Sean Breeden

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"AI won’t replace you, but people who are using AI will replace you" --Anonymous

MIT’s New AI Model Predicts Human Behavior With Uncanny Accuracy

Sunday, April 21st, 2024

A new technique can be used to predict the actions of human or AI agents who behave suboptimally while working toward unknown goals.

MIT and other researchers developed a framework that models irrational or suboptimal behavior of a human or AI agent, based on their computational constraints. Their technique can help predict an agent’s future actions, for instance, in chess matches.

To build AI systems that can collaborate effectively with humans, it helps to have a good model of human behavior to start with. But humans tend to behave suboptimally when making decisions.

This irrationality, which is especially difficult to model, often boils down to computational constraints. A human can’t spend decades thinking about the ideal solution to a single problem.

Development of a New Modeling Approach

Researchers at MIT and the University of Washington developed a way to model the behavior of an agent, whether human or machine, that accounts for the unknown computational constraints that may hamper the agent’s problem-solving abilities.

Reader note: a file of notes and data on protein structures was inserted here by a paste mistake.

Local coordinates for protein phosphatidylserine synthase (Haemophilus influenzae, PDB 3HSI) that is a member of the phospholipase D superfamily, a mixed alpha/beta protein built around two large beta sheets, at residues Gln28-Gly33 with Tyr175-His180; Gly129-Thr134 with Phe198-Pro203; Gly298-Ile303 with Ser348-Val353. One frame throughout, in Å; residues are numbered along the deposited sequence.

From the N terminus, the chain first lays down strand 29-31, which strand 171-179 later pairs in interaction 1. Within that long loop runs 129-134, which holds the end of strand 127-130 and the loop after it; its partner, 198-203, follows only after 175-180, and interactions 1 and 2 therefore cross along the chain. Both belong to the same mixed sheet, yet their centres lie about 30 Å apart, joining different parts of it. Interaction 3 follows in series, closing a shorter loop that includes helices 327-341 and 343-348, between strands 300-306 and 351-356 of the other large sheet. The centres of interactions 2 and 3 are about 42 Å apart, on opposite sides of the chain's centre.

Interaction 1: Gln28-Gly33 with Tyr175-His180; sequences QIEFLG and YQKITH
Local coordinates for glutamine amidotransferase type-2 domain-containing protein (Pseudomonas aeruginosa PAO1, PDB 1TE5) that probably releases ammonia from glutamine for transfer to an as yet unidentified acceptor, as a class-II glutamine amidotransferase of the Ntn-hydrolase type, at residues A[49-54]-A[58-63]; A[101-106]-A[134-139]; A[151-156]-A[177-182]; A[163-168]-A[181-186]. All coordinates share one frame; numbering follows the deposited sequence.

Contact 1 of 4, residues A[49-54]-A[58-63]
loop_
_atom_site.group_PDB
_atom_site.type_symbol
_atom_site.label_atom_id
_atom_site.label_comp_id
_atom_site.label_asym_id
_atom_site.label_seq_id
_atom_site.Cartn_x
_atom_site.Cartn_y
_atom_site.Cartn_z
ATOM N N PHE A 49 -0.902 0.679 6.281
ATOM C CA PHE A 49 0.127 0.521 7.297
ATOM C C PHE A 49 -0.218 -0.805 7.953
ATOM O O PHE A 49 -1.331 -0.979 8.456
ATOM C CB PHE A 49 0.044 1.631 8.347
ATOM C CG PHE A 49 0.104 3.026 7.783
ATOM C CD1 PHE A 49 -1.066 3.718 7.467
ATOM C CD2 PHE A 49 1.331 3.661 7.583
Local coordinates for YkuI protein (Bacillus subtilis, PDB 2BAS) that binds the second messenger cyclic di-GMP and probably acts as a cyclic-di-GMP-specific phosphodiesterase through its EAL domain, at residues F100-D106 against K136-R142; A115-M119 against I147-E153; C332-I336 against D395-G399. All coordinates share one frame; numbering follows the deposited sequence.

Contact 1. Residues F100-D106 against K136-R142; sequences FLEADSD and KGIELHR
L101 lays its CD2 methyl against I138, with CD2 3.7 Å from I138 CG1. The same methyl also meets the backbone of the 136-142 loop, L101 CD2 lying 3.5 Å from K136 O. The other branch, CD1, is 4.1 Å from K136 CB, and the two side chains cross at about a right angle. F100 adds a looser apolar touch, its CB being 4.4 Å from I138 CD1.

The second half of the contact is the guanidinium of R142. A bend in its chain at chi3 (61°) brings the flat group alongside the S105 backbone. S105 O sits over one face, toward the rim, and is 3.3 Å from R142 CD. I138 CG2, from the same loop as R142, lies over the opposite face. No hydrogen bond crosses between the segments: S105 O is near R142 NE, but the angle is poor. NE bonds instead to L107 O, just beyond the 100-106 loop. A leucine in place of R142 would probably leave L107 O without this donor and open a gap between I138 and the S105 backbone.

Their model can automatically infer an agent’s computational constraints by seeing just a few traces of their previous actions. The result, an agent’s so-called “inference budget,” can be used to predict that agent’s future behavior.

Practical Applications and Model Validation

In a new paper, the researchers demonstrate how their method can be used to infer someone’s navigation goals from prior routes and to predict players’ subsequent moves in chess matches. Their technique matches or outperforms another popular method for modeling this type of decision-making.

Ultimately, this work could help scientists teach AI systems how humans behave, which could enable these systems to respond better to their human collaborators. Being able to understand a human’s behavior, and then to infer their goals from that behavior, could make an AI assistant much more useful, says Athul Paul Jacob, an electrical engineering and computer science (EECS) graduate student and lead author of a paper on this technique.


(image generated by DALL-E on ChatGPT-4)

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